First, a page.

In this episode of Dissecting Success Theresa and Blair sit down with brand designer and strategist, Nikki Takahashi. From practicing Karate to building a multiple 6 figure/year branding agency, Nikki had a rocky start. However, her Karate studies with masters, taught her to work through the blood, sweat, and tears and gave her the dedication, grit, and willpower to succeed. She believes that you get to build a life that has you waking up excited to do your work and where every day get's to feel like a holiday. When you find that balance between polite vs acceptable and become unapologetically yourself, magic happens.
About the Guest
Nikki Takahashi is a brand designer and strategist who has helped over 300 entrepreneurs embrace and amplify what makes them unique. Nikki is the founder and CEO of a multi-six-figure agency that gets clients noticed in person, online, and in print. She is the host of Square Peg Entrepreneur, a podcast featuring industry disruptors and mavericks in business.
Nikki’s graphic and website design achievements earned her a Governor General’s Medal and the position of spokesperson for Tech 2000. With over twenty years in digital media, she has been featured on The 2A Street and Broken Open podcasts and in articles for marketing sites such as Jumping Elephant. Her keynotes on brand design and strategy have reached audiences around the globe. She’s also a StoryBrand Certified Guide and Business Made Simple Coach under New York Times best-selling author Donald Miller.
Nikki’s an aspiring videographer and avid traveler who has spent over a quarter-century mastering and teaching the art of karate. Her most recent adventures include skydiving over the Canadian Rockies and flying to Berlin for a tattoo. She resides in Calgary, Alberta, Canada.
About the Hosts:
Blair Kaplan Venables is an expert in social media marketing and the president of Blair Kaplan Communications, a British Columbia-based PR agency. As a pioneer in the industry, she brings more than a decade of experience to her clients, which includes global wellness, entertainment, and lifestyle brands. Blair has helped her customers grow their followers into the tens of thousands in just one month, win integrative marketing awards, and more. She has spoken on national stages and her expertise has been featured in media outlets including CBC Radio, CEOWORLD Magazine, She Owns It, and Thrive Global. Blair is also the #1 best-selling author of Pulsing Through My Veins: Raw and Real Stories from an Entrepreneur. When she’s not working on the board for her local chamber of commerce, you can find Blair growing the “I Am Resilient Project,” an online community where users share their stories of overcoming life’s most difficult moments.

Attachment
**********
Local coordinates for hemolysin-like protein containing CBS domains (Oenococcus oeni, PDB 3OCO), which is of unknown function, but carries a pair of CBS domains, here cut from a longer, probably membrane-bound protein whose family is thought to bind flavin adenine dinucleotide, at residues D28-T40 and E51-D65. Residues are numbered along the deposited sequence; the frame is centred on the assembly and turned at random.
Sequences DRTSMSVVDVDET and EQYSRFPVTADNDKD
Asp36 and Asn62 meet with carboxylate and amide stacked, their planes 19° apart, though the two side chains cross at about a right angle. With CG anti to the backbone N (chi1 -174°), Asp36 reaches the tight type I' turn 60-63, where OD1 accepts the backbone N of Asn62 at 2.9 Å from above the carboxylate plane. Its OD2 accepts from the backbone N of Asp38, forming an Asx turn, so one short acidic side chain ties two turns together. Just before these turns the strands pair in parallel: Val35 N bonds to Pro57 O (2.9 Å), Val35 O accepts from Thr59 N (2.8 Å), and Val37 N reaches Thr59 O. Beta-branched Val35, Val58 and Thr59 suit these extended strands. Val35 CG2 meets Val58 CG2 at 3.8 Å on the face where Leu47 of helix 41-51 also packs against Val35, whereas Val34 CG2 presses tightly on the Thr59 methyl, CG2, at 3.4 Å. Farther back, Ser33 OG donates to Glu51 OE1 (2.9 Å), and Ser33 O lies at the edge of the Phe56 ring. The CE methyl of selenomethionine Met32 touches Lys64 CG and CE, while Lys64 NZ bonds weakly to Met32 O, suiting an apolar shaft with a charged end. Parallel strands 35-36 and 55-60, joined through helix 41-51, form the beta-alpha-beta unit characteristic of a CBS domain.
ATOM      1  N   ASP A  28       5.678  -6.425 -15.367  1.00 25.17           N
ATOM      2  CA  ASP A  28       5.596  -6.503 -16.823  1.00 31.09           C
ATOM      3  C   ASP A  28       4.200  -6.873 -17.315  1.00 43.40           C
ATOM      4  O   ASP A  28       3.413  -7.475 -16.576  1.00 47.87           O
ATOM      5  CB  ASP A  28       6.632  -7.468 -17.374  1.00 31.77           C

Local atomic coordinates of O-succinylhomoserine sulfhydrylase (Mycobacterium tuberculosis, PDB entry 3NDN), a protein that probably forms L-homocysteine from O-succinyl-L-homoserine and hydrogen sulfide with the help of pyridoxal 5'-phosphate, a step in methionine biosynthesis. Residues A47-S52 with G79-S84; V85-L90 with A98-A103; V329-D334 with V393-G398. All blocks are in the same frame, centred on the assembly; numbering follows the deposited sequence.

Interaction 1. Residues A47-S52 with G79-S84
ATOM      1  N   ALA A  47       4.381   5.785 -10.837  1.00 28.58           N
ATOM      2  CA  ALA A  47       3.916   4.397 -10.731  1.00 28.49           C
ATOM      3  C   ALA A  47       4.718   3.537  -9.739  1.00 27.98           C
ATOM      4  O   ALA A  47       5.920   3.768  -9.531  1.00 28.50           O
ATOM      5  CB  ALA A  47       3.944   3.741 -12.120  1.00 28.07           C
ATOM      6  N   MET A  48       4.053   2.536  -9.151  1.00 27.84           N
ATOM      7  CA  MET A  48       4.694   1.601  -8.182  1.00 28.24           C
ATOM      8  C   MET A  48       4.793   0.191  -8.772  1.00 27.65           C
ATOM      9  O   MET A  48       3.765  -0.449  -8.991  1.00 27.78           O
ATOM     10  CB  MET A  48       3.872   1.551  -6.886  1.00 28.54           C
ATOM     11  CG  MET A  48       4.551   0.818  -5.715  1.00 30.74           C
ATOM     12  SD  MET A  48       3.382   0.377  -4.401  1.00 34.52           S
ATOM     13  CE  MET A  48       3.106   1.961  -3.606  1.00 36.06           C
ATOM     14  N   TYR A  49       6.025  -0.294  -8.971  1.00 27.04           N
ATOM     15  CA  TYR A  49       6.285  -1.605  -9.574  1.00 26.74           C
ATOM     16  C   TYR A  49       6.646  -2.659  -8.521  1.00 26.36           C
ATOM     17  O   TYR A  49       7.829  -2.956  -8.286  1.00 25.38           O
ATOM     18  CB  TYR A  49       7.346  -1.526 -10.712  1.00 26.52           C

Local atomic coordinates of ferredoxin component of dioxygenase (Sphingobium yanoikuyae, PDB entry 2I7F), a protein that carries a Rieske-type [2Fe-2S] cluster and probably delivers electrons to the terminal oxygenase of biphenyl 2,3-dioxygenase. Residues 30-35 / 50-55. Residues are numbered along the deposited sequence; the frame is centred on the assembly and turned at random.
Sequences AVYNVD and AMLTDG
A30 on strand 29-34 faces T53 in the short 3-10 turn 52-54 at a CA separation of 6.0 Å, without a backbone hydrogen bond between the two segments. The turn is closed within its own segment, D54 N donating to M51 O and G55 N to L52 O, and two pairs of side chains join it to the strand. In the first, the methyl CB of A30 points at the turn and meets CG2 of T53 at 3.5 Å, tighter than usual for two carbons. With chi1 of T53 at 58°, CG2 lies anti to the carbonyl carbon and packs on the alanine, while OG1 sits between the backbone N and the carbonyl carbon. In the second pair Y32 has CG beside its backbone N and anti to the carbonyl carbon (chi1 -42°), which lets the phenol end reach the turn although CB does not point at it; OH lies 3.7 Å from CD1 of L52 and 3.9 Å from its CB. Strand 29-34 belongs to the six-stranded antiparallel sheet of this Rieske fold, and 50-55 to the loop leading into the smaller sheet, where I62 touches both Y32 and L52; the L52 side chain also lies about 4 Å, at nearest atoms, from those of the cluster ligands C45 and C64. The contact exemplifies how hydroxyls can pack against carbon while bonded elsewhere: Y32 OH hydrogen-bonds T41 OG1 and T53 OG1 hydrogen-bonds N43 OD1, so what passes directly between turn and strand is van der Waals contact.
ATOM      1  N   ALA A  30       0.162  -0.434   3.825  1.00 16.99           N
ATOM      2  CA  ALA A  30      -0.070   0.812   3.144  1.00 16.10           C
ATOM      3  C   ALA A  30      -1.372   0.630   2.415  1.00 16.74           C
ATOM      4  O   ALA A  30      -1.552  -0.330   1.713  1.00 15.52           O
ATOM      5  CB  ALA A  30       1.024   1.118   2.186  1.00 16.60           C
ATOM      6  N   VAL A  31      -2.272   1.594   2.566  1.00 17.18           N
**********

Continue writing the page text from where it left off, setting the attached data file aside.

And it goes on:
Theresa Lambert is a High-Performance Lifestyle and Success Coach, Speaker, and Bestselling Author of “Achieve with Grace: A guide to elegance and effectiveness in intense workplaces. She founded her coaching and consulting firm, Theresa Lambert Coaching & Consulting Inc., to help ambitious women succeed with more elegance and less struggle so they can lead with focus and nourish themselves to the top. Drawing from her nearly 20 years of experience in the hospitality industry and most recently her 6-year tenure as the General Manager of Nita Lake Lodge she brings both a real world view and proven applicable tools to support her clients. Theresa has been recognized as a business leader in Whistler’s Profiles of Excellence, featured in Thrive Global, Authority Magazine, Hotelier Magazine, and Beyourown, and spoken at Women in Hospitality Leadership events, including Empower Her. Originally from Stuttgart, Germany, Theresa now lives in Whistler, BC where you can most often find her on the golf course in the summer months or relaxing by a fireplace in winter.
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Ever wonder what success actually means? How do you get it? And how do you keep it?Theresa Lambert:
We all want it yet sometimes it feels only some of us get to have it.Blair Kaplan-Venables:
Hi, Teresa Blair here we are two badass entrepreneurs, best selling authors, coaches and business mentors who have had success, built success, questioned our own success and reclaimed it. Let's be real for a hot minute. 2020 has been a roller coaster ride, and many of us started to wonder if they'll lose the things that made them successful. So we got curious, Ron real about what success is truly about?Theresa Lambert:
Can you put it in a box? How can you get it? Can people take it away? Or are you the one with the power?Blair Kaplan-Venables:
Does it mean the same to all of us? Or are we the ones that created from PGATheresa Lambert:
golf pros to doctors, CEOs, entrepreneurs and spiritual mentors. We got together to meet with successful people from around the globe to dissect success for vibrant conversations and interviews. Make sure you click the subscribe button on the app store because each week we will drop a new episode to bust through the myths around success and dissect its true meaning.Blair Kaplan-Venables: